Were Occupiers misled about the law?
Occupiers originally acknowledged that the type of activity protected by Metropolitan, taking up no more than half a sidewalk without erecting structures or using park space, was all they had a right to do. The original "US Day of Rage" flyer clearly warned participants that symbolic sleeping was the limit of legal activity, and that the type of tent cities which eventually emerged in Zuccotti Park and elsewhere were not protected as "symbolic sleeping."
However, this flyer also contains the seeds of the current Occupier rejection of all "time, place, and manner" restrictions as unconstitutional. The flyer asserts that our current government, in its entirety, is completely corrupt, and thus illegitimate, and that Occupiers are exercising the powers asserted by the American Founders to throw off a tyrannical government:
If the NYPD kettle or blockades every PUBLIC street in Manhattan, Queens, Brooklyn, or the Bronx, they only reveal what we at US Day of Rage already know: Our government is corrupt, its powers are in the hands of treasonous and tyrannical forces, and, together, WE THE PEOPLE will prevail.
The American Revolution is alive and well. It's a group of non-violent citizen nobodies who believe in the radical notion that Americans have a right to freedom of speech and the right to peaceable assembly, in deed the right to engage in politics through free and fair elections unsullied by disloyal, incompetent, and wasteful special interests that are destroying our democratic republic and preying on the resources and spirits of citizens.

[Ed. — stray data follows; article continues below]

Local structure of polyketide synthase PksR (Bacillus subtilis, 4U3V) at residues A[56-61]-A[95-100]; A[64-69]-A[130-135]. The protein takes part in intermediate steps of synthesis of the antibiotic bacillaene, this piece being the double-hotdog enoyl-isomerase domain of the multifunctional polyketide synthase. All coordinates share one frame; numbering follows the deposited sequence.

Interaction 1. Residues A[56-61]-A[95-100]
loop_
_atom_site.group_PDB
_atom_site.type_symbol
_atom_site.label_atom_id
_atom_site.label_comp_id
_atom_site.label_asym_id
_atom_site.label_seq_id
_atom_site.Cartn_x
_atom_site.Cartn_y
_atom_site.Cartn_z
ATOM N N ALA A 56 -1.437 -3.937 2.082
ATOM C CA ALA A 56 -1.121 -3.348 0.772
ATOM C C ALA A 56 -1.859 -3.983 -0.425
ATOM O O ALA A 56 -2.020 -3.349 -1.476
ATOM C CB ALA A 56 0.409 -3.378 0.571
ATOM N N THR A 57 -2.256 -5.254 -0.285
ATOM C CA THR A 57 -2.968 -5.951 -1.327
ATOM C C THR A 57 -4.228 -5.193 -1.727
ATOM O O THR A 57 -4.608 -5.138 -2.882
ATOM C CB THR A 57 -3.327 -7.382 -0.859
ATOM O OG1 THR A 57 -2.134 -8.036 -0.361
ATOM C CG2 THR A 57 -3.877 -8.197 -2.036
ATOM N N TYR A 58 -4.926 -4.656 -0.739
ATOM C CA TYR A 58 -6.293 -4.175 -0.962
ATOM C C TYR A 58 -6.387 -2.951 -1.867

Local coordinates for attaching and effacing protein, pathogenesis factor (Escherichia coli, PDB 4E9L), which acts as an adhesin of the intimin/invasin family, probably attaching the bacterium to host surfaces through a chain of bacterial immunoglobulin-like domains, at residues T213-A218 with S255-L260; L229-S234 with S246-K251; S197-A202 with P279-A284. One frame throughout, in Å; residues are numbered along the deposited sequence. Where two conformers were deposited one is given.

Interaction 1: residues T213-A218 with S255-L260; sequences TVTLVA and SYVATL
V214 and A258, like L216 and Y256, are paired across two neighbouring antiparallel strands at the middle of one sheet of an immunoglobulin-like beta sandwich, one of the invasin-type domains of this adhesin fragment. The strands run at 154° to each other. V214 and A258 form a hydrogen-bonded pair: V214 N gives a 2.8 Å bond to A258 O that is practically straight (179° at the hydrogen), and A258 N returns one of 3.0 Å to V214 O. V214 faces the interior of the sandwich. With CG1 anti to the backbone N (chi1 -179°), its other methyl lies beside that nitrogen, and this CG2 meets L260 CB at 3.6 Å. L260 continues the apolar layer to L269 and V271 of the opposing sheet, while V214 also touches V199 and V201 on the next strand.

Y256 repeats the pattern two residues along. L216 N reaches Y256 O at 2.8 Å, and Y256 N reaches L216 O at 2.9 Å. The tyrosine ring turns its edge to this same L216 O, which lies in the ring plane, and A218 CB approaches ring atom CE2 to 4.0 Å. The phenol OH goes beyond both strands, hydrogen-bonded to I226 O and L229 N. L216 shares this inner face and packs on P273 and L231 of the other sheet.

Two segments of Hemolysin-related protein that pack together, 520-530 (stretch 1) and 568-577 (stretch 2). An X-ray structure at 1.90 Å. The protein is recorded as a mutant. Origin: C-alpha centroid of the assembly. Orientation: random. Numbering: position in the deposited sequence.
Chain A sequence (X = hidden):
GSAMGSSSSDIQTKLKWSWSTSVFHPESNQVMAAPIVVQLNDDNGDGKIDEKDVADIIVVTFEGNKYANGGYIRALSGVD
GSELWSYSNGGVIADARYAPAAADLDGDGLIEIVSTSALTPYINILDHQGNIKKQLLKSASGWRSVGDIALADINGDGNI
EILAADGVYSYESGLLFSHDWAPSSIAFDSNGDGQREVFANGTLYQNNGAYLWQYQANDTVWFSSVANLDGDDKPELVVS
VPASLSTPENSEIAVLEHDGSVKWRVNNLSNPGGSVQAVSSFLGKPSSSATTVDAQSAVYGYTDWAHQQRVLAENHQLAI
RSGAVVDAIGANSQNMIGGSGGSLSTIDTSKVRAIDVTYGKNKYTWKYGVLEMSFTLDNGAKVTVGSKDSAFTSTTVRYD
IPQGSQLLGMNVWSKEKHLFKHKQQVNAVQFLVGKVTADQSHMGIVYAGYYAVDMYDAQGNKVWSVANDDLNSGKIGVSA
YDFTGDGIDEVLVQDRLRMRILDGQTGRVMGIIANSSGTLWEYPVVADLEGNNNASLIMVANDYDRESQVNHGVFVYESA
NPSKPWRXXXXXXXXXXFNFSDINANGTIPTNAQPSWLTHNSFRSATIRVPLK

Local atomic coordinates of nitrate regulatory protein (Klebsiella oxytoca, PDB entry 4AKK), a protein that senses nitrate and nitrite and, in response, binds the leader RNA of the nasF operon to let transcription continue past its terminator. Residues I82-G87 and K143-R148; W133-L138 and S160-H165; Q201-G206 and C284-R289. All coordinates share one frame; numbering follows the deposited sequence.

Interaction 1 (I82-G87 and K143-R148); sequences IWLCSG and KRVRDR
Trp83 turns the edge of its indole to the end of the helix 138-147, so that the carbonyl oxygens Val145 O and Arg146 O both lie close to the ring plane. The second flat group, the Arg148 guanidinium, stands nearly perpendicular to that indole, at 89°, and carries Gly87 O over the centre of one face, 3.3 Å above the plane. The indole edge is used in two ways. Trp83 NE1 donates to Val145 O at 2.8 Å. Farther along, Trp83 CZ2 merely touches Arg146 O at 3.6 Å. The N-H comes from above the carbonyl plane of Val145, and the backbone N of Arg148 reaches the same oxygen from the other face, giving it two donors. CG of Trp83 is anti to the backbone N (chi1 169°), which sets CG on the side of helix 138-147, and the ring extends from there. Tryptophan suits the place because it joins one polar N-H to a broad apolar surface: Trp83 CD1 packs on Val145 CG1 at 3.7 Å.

[emphasis in the original]
Left's Tea Party? Or live-action roleplay gone horribly awry?
I have to wonder how many Liberal pundits who've been championing OWS ever read that original USDOR flyer, which was one of the main promotional statements for recruiting the first Occupiers over the internet, before any mainstream news or progressive organizations picked up the story.
Perhaps if political analysts had read the flyer, they wouldn't be at such a loss to understand why OWS won't move on from the "camping phase," or why Occupiers think DHS advising city police on how to deal with an unruly crowd is just as diabolical as Wolf's theory of Rep. Peter King abusing his oversight in order to command DHS agents to protect his private gravy train by "silencing the movement."
Occupiers aren't just mad about the economy, they also see themselves as asserting the sovereign people's right to overthrow tyranny, and thus as justified to act outside the framework of laws that other protesters have to follow. That idea is never going to win the hearts and minds of centrists, moderates, or reality-based people of any kind. The idea of fighting an overarching, all-powerful conspiracy and forcibly "taking back America" for "real Americans" or "the 99%" is just as creepy a fantasy scenario coming from the far left as it is from the far right, and it has no place in our political discourse.